I’m not going to address the entire topic of synthetic vs. naturally-sourced vs. naturally-occurring vitamins, but I will look at what you shared with regards to ascorbic acid. The article you shared actually doesn’t say anything all that negative against nature-identical synthetic vitamin C, which is what it says the majority of what is on the market is. It says that the vitamin C relies on other acids, but doesn’t even say for what. I think what it is trying to say is that the other ingredients (such as other acids) in the food products where vitamin C is naturally-occurring help the body to metabolize the vitamin C, so supplementing with it by itself leads to it being less bioavailable to the body. That should not be an issue with foods in which vitamin C is being used as a preservative, since you are not consuming the food in order to be able to gain more vitamin C in your body (or maybe you do want the vitamin C boost, but you get it from the fruit, not the added vitamin C). Not to mention that the fruit already does contain those necessary acids and nutrients to increase bioavailability of the vitamin C, so you might be getting more from it than you realize. The people who are most likely to have an issue here are people who are allergic to the materials, such as corn, from which the vitamins are derived. For those specific people, the source of those vitamins is a real concern.
I find it odd that they make a statement that naturally-derived vitamins should be only one chemical and that vitamin supplements that contain more than one isomer decrease bioavailability (still not a safety or contamination issue). That’s not the way naturally-occurring vitamins work. One isomer might be more bioavailable than others, but more than one occurs in nature and is in whole foods. The separation processes they mention that are used for each vitamin (they don’t explain vitamin C) may concern you, but again they say that most vitamin C on the market is not natural-source.
The comment that synthetic vitamins are of different forms than natural-source concerns me, as that is not true (with what appears to be the exception of vitamin E). Also they call optical activity and shape the same thing. Optical activity and shape are *not* the same thing. They seem to be trying to describe chirality. Shape is one factor, and that decides what chemical you actually have. Chirality itself is a complicated topic that I cannot discuss here without extending far beyond my already long reply, but Wikipedia has an explanation: https://en.m.wikipedia.org/wiki/Chirality_(physics) Having learned about these processes in classes, visited vitamin and pharmaceutical factories, and understanding chemistry, they often can’t synthetically manufacture one vitamin without also making its opposite chiral molecule. Luckily, in most cases these can be separated so that only the desired one is used. These separation processes are well-developed, as they are vitally important in the pharmaceutical industry where a difference in molecular chirality can result in the difference between something being beneficial or harmful. See above for my comments about condemning synthetically-produced chemicals across the board. We need to look at the nature of what is produced, not just where it comes from.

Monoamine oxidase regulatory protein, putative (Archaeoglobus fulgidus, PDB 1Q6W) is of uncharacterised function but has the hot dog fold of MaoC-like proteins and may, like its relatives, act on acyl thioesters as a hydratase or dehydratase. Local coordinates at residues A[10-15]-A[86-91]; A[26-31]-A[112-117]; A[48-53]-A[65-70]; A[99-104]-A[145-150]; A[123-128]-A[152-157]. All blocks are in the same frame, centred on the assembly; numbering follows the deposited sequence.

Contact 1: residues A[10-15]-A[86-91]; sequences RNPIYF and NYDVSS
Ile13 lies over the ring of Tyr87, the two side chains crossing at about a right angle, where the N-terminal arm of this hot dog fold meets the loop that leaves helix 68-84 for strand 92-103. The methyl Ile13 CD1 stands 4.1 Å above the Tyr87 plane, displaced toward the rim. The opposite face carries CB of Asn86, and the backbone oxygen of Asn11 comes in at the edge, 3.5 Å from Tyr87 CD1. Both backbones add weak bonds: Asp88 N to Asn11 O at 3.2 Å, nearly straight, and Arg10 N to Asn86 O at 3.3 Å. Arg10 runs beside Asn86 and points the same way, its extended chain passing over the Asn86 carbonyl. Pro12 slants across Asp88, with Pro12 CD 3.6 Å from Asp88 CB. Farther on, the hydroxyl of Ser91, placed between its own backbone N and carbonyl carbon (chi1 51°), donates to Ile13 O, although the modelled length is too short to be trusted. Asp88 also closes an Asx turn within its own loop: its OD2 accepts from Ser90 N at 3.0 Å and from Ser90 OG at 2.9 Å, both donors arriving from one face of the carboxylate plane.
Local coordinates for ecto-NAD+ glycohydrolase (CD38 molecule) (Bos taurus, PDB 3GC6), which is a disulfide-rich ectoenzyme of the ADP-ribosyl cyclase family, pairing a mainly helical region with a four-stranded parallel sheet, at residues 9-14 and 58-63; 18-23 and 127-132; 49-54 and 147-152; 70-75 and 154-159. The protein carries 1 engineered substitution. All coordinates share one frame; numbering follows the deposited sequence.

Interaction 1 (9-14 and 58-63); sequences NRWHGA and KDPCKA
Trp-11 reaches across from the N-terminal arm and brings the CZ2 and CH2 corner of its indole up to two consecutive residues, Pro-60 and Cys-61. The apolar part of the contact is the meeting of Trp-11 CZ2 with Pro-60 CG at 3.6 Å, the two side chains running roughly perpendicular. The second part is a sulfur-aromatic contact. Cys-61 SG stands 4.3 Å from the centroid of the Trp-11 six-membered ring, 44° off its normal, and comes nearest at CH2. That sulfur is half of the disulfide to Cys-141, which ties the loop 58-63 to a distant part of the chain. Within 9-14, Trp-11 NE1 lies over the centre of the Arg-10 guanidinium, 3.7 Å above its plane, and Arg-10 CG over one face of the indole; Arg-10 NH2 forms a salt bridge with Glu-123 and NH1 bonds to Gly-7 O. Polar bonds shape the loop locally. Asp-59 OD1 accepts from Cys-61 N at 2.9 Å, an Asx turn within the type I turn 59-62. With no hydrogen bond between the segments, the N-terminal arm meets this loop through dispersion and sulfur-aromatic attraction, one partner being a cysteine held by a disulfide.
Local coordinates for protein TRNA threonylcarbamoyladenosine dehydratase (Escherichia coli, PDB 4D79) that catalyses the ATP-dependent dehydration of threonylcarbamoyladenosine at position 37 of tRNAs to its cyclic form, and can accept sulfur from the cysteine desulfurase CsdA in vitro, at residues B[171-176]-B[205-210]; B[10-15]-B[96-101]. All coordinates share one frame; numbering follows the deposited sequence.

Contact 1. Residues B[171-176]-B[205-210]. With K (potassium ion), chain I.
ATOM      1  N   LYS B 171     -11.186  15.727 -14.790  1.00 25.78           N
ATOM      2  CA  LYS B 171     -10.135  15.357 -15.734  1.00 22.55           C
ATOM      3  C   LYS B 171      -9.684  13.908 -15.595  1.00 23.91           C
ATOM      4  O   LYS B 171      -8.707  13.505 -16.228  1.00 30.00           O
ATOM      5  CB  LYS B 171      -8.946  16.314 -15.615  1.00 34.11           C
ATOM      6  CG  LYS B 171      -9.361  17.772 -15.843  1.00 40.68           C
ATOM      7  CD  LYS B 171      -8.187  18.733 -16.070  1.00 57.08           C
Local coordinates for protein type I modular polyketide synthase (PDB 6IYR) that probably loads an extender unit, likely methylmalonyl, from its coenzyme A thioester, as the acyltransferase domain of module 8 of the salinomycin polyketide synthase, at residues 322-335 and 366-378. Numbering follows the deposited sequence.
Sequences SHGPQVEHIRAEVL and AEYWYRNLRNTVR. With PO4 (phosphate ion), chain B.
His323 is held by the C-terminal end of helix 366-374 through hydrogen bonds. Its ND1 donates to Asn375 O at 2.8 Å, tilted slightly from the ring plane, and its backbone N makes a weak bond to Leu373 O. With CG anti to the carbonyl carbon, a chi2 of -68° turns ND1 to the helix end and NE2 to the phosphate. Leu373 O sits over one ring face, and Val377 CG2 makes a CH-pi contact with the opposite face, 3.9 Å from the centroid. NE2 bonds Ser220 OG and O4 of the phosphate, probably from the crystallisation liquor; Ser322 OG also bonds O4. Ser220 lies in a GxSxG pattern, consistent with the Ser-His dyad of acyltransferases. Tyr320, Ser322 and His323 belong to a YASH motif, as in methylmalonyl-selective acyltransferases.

Check out this article about the bioavailability of natural-source vs. synthetic vitamins for more information:
This still doesn’t make vitamin C bad.
The agenda of the second article as a whole is to promote eating foods to obtain nutrients, not supplement with vitamins, which I wholly support unless doing so is medically impossible or inadvisable. Again, eating vitamins for the purpose of supplementing diet is not the same as using ascorbic acid as a preservative.
Luckily ascorbic acid is only one of a number of possible preservatives used for dried fruits, so if you are uncomfortable with using one in particular, you can avoid that one in favour of fruits preserved using one of the other methods, such as sugar or ascorbic acid by way of fruit juice.
I hope this helps.
First, thank you for your very thorough explanation. Second, this has made me realize that I am not qualified to try to understand chemistry, lol. I am so grateful that the allergy community has those (like you) that can share their knowledge. My attempts to figure this all out may be a bit off track (it’s hard to research when one of my symptoms is brain fog, haha) and you’re right, I need to pay attention to what the website’s intentions are.